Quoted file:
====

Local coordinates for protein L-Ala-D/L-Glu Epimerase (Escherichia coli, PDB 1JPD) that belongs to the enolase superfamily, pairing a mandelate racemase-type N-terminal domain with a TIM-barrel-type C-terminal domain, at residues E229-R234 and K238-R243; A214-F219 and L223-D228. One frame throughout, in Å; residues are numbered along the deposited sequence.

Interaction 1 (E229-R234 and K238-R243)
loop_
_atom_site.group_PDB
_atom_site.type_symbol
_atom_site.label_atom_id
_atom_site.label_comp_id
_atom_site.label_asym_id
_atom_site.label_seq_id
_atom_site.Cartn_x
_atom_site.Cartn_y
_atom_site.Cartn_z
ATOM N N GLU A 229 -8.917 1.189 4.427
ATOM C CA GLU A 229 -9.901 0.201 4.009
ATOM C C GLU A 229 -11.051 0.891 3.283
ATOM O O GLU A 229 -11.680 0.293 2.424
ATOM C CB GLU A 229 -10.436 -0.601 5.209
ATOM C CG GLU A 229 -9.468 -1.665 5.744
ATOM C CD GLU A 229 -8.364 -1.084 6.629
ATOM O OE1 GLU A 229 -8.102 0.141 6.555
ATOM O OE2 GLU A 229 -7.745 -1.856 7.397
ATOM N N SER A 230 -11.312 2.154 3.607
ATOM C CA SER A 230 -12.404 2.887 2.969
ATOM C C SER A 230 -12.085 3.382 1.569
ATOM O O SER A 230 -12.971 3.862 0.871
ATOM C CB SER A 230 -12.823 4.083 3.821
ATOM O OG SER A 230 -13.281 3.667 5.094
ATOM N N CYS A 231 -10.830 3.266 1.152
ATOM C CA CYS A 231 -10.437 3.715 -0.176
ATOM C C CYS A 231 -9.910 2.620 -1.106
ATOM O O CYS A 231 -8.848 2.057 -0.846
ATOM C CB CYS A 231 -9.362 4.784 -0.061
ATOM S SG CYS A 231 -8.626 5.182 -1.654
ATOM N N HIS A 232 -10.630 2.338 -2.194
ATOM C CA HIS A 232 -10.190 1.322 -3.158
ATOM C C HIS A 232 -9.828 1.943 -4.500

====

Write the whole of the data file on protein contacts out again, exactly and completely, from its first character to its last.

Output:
Local coordinates for protein L-Ala-D/L-Glu Epimerase (Escherichia coli, PDB 1JPD) that belongs to the enolase superfamily, pairing a mandelate racemase-type N-terminal domain with a TIM-barrel-type C-terminal domain, at residues E229-R234 and K238-R243; A214-F219 and L223-D228. One frame throughout, in Å; residues are numbered along the deposited sequence.

Interaction 1 (E229-R234 and K238-R243)
loop_
_atom_site.group_PDB
_atom_site.type_symbol
_atom_site.label_atom_id
_atom_site.label_comp_id
_atom_site.label_asym_id
_atom_site.label_seq_id
_atom_site.Cartn_x
_atom_site.Cartn_y
_atom_site.Cartn_z
ATOM N N GLU A 229 -8.917 1.189 4.427
ATOM C CA GLU A 229 -9.901 0.201 4.009
ATOM C C GLU A 229 -11.051 0.891 3.283
ATOM O O GLU A 229 -11.680 0.293 2.424
ATOM C CB GLU A 229 -10.436 -0.601 5.209
ATOM C CG GLU A 229 -9.468 -1.665 5.744
ATOM C CD GLU A 229 -8.364 -1.084 6.629
ATOM O OE1 GLU A 229 -8.102 0.141 6.555
ATOM O OE2 GLU A 229 -7.745 -1.856 7.397
ATOM N N SER A 230 -11.312 2.154 3.607
ATOM C CA SER A 230 -12.404 2.887 2.969
ATOM C C SER A 230 -12.085 3.382 1.569
ATOM O O SER A 230 -12.971 3.862 0.871
ATOM C CB SER A 230 -12.823 4.083 3.821
ATOM O OG SER A 230 -13.281 3.667 5.094
ATOM N N CYS A 231 -10.830 3.266 1.152
ATOM C CA CYS A 231 -10.437 3.715 -0.176
ATOM C C CYS A 231 -9.910 2.620 -1.106
ATOM O O CYS A 231 -8.848 2.057 -0.846
ATOM C CB CYS A 231 -9.362 4.784 -0.061
ATOM S SG CYS A 231 -8.626 5.182 -1.654
ATOM N N HIS A 232 -10.630 2.338 -2.194
ATOM C CA HIS A 232 -10.190 1.322 -3.158
ATOM C C HIS A 232 -9.828 1.943 -4.500